The gorgeous clear weather continued in the Bay Area and we decided to take advantage of it by grabbing brunch with my parents at Nick's Restaurant in Pacifica.
On Saturday, we introduced Gates to scrambled eggs. At first we didn't think she liked them, preferring the potatoes instead. Then, we discovered that Gates does not like children sized silverware. (She also prefers to eat while seated in your lap over a high chair.) Once we switched to a regular fork, Gates was happily chowing down on both the eggs and the potatoes. Unsurprisingly, Gates also likes bacon; another item she got to try for the first time.
With Gates, we've been following a strategy of baby-led weaning. Basically that means Gates takes the initiative. We knew she was interested in our foods when we could no longer casually eat in her room while she played. We had briefly turned our attention to the cat and she raced across the floor to the charcuterie platter. Of course I proceeded to try to catch her antics on video (and failed).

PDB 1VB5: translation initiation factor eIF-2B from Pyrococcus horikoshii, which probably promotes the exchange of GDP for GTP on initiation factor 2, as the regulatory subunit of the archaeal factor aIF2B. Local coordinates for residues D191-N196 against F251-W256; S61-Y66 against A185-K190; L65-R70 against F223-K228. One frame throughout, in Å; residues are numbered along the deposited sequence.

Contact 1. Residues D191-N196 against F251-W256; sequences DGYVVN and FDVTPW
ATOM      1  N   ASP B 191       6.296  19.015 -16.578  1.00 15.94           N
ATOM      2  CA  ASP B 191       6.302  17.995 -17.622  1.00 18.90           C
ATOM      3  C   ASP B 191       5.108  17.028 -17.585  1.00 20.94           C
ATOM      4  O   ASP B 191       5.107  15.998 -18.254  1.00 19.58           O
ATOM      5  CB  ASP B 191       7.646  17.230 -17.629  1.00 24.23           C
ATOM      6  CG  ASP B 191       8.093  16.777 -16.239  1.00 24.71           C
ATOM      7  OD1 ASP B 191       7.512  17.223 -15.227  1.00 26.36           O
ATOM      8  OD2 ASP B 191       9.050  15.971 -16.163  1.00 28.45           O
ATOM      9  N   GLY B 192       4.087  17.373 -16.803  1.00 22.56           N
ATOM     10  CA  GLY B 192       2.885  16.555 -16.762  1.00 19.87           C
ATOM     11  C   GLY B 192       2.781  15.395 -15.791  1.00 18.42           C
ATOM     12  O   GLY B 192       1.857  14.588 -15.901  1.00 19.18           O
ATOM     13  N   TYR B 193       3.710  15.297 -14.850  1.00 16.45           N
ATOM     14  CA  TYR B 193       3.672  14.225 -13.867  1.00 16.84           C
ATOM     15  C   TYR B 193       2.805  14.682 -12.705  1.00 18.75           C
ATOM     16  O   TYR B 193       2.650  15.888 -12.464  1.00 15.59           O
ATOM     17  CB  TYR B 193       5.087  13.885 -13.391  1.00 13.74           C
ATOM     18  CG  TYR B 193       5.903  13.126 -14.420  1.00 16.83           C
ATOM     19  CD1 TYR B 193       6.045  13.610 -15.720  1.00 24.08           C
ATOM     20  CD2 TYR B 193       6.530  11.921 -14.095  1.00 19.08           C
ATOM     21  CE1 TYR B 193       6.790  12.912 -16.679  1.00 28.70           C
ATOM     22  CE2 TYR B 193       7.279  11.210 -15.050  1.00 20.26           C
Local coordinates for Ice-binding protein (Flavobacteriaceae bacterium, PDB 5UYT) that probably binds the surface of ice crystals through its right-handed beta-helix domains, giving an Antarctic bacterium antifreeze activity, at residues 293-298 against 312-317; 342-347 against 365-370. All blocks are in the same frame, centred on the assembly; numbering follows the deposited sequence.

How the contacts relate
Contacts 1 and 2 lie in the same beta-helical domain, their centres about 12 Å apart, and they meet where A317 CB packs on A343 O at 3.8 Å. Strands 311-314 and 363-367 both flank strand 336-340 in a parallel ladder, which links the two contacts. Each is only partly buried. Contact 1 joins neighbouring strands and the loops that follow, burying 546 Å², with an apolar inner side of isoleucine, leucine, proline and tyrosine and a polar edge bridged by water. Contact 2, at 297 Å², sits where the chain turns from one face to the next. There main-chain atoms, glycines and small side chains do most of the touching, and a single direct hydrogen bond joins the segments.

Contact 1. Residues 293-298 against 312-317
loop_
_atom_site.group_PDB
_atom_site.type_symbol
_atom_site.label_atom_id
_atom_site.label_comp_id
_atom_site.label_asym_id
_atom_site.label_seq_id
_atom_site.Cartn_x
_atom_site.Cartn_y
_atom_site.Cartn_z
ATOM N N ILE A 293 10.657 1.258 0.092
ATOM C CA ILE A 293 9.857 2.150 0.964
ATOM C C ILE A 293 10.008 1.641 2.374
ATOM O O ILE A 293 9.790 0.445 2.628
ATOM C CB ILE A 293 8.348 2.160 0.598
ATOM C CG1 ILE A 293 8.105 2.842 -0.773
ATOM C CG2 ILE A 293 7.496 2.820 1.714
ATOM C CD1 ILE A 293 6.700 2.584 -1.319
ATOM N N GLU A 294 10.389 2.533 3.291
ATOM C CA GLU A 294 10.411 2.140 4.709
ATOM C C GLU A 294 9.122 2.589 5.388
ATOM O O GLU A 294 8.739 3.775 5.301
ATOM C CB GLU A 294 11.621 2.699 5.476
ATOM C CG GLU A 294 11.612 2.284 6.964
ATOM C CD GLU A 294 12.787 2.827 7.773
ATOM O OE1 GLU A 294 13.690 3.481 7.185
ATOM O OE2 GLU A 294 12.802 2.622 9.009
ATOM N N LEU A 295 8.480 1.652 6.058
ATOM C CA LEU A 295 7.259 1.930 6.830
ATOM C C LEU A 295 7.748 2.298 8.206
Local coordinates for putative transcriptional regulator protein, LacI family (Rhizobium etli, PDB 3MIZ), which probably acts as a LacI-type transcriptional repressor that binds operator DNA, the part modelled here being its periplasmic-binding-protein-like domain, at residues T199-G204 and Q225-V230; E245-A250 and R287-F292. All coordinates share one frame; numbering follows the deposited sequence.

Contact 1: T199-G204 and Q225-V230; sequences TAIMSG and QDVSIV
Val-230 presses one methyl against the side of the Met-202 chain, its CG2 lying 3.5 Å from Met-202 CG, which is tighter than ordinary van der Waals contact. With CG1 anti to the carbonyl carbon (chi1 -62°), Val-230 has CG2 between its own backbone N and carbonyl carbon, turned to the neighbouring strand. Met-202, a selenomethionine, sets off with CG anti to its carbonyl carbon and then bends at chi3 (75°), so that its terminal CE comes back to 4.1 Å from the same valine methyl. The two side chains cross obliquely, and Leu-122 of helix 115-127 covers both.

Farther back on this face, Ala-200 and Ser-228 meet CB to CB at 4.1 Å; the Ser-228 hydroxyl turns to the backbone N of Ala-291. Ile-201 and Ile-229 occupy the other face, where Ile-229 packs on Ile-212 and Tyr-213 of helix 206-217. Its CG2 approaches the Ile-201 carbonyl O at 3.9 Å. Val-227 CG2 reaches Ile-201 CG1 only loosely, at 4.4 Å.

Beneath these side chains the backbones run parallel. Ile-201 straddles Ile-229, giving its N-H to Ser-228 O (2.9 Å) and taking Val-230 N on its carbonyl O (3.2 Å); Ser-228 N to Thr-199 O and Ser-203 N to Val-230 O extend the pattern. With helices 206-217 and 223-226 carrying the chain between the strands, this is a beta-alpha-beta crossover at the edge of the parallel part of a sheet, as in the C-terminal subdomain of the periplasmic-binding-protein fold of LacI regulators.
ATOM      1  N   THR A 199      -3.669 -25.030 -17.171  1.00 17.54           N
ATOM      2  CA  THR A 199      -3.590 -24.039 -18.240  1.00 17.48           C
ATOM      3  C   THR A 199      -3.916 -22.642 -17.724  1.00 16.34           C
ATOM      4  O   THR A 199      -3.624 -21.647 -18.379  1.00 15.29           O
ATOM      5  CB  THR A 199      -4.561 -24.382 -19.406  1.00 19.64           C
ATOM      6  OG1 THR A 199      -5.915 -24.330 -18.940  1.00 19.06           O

Why are we taking this approach? "The research suggests that baby-led weaning has a positive impact on the liking of foods that form the building blocks of healthy nutrition, such as carbohydrates. Baby-led weaning promotes healthy food preferences in early childhood which may protect against obesity (Source: Science Daily, February 2012)."
The research is a good reason, but the reality is it's less work. Instead of having to create two meals -- one for Gates and one for us -- we make sure we make or order food that Gates can eat. As Gates has a mature palette, she loves pickled cauliflower, carrots, and beets, we've found that our options aren't that limited.
With all of the family together, I handed the camera to cubes and to my mom to get some shots of us as a family. Family photos are hard as Gates rarely sits still. And Saturday was not an exception; when she wasn't eating, she was traveling back and forth on the bench staring out the window and the waves.
What did you do this past weekend?